We are in favor of any alleviation of Rockefeller and other drug laws. We recognize that such reforms certainly mean a lot to those few already behind bars who will gain earlier release and to others who will be spared a lengthy prison term for something that should not be considered a crime in the first place. But no amount of tinkering will change the reactionary nature of these laws or their racist enforcement by the cops, prosecutors and courts of the capitalist state. The Spartacist League calls for the decriminalization of drugs. Drug use is a private, individual matter. For those who wish, any associated psychological or medical problem that may arise from their use should be treated by qualified medical personnel; in other words, it should be a medical issue, not a criminal one involving the police, prisons and courts. By taking the profit out of the drug trade, decriminalization would also reduce the crime and other social pathology associated with it. We oppose all laws against “crimes without victims”—such as drug use, prostitution, gambling and pornography—which are at bottom designed to maintain social control. All laws such as the Rockefeller drug laws should be completely abolished!
When Paterson signed the new drug laws, anti-drug-law activists declared that the “Rock has been dropped,” as if the Rockefeller laws had been repealed. Paterson’s law eliminates mandatory sentences for most—but not all—first-time drug offenses and many second-time ones. The most celebrated provision is the “judicial diversion” option given judges to prescribe “treatment” in lieu of prison, provided the accused first pleads guilty and the judge doesn’t consider incarceration necessary to “protect the public.” While these drug treatment programs allow for the release of some prisoners from the dungeons of New York State, these programs are mandatory. A perceived violation of the treatment program’s stipulations will land a person back into prison, which makes this program an extension of the state’s parole system.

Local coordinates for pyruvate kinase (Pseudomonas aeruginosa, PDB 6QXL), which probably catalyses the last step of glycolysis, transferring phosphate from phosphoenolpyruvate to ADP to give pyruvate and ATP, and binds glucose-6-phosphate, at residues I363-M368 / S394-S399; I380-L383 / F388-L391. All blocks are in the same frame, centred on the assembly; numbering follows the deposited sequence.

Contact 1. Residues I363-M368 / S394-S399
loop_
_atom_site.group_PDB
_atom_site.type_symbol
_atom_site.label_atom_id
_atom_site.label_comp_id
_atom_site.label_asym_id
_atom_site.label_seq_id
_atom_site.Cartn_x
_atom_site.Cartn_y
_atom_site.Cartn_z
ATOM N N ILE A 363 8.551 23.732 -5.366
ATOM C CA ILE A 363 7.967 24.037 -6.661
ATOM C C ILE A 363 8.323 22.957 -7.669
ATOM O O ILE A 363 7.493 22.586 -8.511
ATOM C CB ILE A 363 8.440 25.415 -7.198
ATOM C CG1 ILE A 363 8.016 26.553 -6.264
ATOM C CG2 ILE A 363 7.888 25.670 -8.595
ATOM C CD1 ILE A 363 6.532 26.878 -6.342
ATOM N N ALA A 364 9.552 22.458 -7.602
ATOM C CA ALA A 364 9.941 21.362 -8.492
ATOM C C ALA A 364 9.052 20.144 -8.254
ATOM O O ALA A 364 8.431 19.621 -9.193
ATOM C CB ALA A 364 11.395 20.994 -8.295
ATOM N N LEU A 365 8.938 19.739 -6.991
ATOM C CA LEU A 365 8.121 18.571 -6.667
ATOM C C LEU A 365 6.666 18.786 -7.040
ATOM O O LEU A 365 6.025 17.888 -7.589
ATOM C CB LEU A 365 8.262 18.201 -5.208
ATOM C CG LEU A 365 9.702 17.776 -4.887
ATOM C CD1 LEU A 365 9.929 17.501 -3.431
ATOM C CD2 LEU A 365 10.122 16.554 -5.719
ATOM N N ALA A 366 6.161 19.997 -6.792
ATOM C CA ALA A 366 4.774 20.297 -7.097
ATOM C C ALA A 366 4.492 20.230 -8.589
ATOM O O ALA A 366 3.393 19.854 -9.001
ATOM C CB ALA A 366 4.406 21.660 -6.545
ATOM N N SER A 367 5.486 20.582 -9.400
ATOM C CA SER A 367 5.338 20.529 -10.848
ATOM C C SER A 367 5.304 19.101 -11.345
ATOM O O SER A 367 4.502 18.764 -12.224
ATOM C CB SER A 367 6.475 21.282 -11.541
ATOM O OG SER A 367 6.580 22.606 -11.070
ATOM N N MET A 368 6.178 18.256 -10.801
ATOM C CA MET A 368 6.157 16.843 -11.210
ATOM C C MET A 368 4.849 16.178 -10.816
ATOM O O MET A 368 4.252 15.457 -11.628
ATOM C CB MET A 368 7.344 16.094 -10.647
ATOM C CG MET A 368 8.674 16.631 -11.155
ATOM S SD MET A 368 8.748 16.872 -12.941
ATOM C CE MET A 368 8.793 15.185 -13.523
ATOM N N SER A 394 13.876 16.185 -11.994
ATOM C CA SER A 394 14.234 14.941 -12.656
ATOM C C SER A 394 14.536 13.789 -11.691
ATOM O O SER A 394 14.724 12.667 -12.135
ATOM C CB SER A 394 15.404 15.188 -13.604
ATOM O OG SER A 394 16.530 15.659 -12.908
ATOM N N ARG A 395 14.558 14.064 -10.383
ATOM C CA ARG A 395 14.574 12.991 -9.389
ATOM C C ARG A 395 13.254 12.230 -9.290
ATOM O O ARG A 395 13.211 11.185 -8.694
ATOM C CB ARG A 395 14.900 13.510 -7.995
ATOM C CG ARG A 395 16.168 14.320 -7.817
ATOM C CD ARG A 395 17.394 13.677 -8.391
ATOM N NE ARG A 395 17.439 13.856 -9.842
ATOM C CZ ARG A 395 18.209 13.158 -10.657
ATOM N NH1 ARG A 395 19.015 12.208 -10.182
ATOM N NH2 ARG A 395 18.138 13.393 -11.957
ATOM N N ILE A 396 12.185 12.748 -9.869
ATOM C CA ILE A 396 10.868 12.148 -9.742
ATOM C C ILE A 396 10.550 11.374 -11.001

At the same time, the law restores mandatory 15-to-life sentences (eliminated in 2005) for anyone who sells drugs worth $75,000 in a six-month period, and adds for the first time a mandatory two-to-nine-year sentence for anyone over 21 who sells any outlawed substance (including marijuana) in any quantity to someone under 17. Paterson also made it clear that only a small number of those imprisoned under the Rockefeller laws will be eligible for early release—1,500 at most.
The oppression of black people is a key prop of American capitalist rule. Blacks in the U.S. are an oppressed race-color caste integrated into the American capitalist economy while overwhelmingly segregated at the bottom of American society—the last hired and first fired. Fueling the mass incarceration of blacks has been the deindustrialization of the U.S. In the mid 1960s, manufacturing, with its large component of black workers, employed 24 percent of the labor force. By the early 2000s, this was reduced to only 11 percent, and the number keeps falling. The loss of unionized industrial jobs has devastated cities across the Midwest and Northeast, while the pro-capitalist union tops have caved in to one attack after another and one austerity measure after another by the bosses. Deeply racist at their core, the rulers’ anti-drug laws have also been used to discipline and fire union militants and intimidate workers more widely.